Symptoms of Conjunctivitis
Itching, Burning, or Pain around the eyes
You might have heard about pink eye and think you have it. But there is a difference between pink eye and conjunctivitis. Pink eye is much more severe as it involves an infection of the cornea, whereas conjunctivitis is caused mainly by a condition of the membrane surrounding the eyeball.
Conjunctivitis can be subdivided into two major types: viral and bacterial conjunctivitis.
Viral infections are much more common than bacterial infections. In both cases, however, the most crucial step in treatment comes from treating your child at home rather than rushing them to a doctor going straight for antibiotics without considering other potential causes.
The following are some tips for home treatment:
– Rest as much as possible.
– Apply a cold compress on the eyes.
– Use over-the-counter eye drops or ointments to relieve symptoms such as itching and burning.
– If the discharge is excessive, use a warm compress to help loosen and expel mucus.
– Gently clean any discharge from around the eyes with a cotton ball or tissue.
– Throw away any contaminated eye makeup, contact lenses, or towels.
– Do not wear contacts until the infection has cleared up.
– Drink plenty of fluids and eat healthy foods to boost your child’s immune system.
Conjunctivitis is caused by a virus called adenovirus or by bacteria such as staphylococcus. Allergies, chemicals, and eye drops can also cause conjunctivitis. Misusing eyedrops can irritate the eye and cause infections such as conjunctivitis.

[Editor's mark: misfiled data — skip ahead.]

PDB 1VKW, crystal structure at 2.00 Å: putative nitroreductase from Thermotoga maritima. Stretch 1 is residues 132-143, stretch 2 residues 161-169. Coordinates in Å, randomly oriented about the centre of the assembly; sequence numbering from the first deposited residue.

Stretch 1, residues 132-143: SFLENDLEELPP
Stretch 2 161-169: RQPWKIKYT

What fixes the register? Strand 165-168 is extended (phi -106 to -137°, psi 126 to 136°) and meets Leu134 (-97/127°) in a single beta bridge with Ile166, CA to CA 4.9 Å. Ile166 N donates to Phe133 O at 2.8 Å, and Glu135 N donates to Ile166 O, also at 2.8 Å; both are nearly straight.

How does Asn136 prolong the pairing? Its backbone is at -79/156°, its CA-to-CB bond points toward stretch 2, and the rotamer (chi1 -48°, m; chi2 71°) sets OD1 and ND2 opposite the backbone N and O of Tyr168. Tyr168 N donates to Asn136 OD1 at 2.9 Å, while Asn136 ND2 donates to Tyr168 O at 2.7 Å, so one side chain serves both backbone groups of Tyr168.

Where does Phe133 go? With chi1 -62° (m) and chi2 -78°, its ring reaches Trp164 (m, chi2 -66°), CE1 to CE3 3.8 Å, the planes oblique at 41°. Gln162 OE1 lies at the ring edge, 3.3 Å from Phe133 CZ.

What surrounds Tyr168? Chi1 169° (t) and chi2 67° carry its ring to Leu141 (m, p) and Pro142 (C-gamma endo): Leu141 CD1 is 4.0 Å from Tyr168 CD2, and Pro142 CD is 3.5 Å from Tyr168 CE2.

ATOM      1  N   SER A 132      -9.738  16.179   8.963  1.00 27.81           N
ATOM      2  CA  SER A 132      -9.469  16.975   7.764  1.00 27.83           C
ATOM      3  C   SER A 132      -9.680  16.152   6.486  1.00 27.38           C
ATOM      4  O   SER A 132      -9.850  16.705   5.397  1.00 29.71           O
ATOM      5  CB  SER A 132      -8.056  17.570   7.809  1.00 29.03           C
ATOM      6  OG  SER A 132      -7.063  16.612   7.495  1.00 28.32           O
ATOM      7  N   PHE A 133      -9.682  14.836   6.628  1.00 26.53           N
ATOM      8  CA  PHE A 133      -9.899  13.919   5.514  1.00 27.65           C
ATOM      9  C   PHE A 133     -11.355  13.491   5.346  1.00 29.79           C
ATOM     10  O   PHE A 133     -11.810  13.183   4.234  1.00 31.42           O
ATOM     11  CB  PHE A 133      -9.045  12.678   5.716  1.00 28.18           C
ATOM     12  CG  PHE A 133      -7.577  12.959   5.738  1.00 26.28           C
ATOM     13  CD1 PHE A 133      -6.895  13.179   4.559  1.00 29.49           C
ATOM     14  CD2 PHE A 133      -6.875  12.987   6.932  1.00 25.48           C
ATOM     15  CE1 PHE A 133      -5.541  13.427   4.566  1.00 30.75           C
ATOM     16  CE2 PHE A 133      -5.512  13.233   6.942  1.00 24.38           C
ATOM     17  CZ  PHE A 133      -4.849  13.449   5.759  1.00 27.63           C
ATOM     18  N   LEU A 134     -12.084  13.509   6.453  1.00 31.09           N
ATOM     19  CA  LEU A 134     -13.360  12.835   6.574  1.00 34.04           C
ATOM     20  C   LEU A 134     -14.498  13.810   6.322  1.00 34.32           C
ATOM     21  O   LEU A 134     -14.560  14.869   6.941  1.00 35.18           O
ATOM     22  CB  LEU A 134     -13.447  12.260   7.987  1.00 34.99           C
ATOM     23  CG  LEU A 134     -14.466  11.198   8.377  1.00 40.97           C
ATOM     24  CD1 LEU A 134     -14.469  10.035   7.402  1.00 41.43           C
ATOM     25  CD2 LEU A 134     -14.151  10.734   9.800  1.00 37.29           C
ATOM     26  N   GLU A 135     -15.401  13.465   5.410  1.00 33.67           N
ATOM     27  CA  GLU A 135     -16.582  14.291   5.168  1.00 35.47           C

Symptoms of pink eye include swelling around one or both eyes, itchiness, redness, or pus-like drainage from the swollen area. It usually happens in just one eye at a time, but occasionally it affects both eyes. Children are more likely to get a pink look than adults because they touch their faces with unwashed hands more often than adults do.
what causes pink eye in adults:
you will find different causes for pink eye in adults. The leading causes are viral and bacterial infections. Health care professionals believe that it is highly contagious, but there are other important reasons, including allergy, excessive tearing or dry eyes, eye irritation, eyelid problems, etc.
The main symptoms of pink eye include redness, swelling, and itching. Most cases of pink eye in adults are caused by viruses, bacteria, or allergies that affect the conjunctiva (the transparent membrane covering the front part of your eyes). Sometimes, small growths or other conditions can block tear ducts and cause fluid buildup near the eye.
Bacterial pink eye is more common than viral infection because it is highly contagious. Symptoms may last about two weeks, but sometimes they come back over time if you do not treat it appropriately. Viral infection tends to heal on its own within 7-10 days, whereas bacterial infections can take approximately three weeks for recovery to occur if untreated or improperly treated.
Children are also vulnerable to microbial keratitis, and it is one of the leading causes. So if you find your child experiencing eye pain and watery eyes, you should take him to a doctor as soon as possible.
If an infant or toddler has pink eye, they may also have symptoms such as:
Health care professionals commonly diagnose pink eye by taking a quick look at the patient’s eyes or eyelids. If they suspect that there could be something more severe than just conjunctivitis, they might perform additional tests, including culture tests for infectious disease bacteria, allergy testing, etc.
These are some of the most common pink eye treatment options available, depending on how long it takes for the condition to clear up on its own without any complications.
1. Warm Compresses:
If you experience some inflammation and pain around your eyes due to pink eye, it is essential to be kind to them by not rubbing or applying pressure. It would help if yIn addition, you washed your hands each time before touching your eyes to lessen the chance of spreading microorganisms that cause the infection.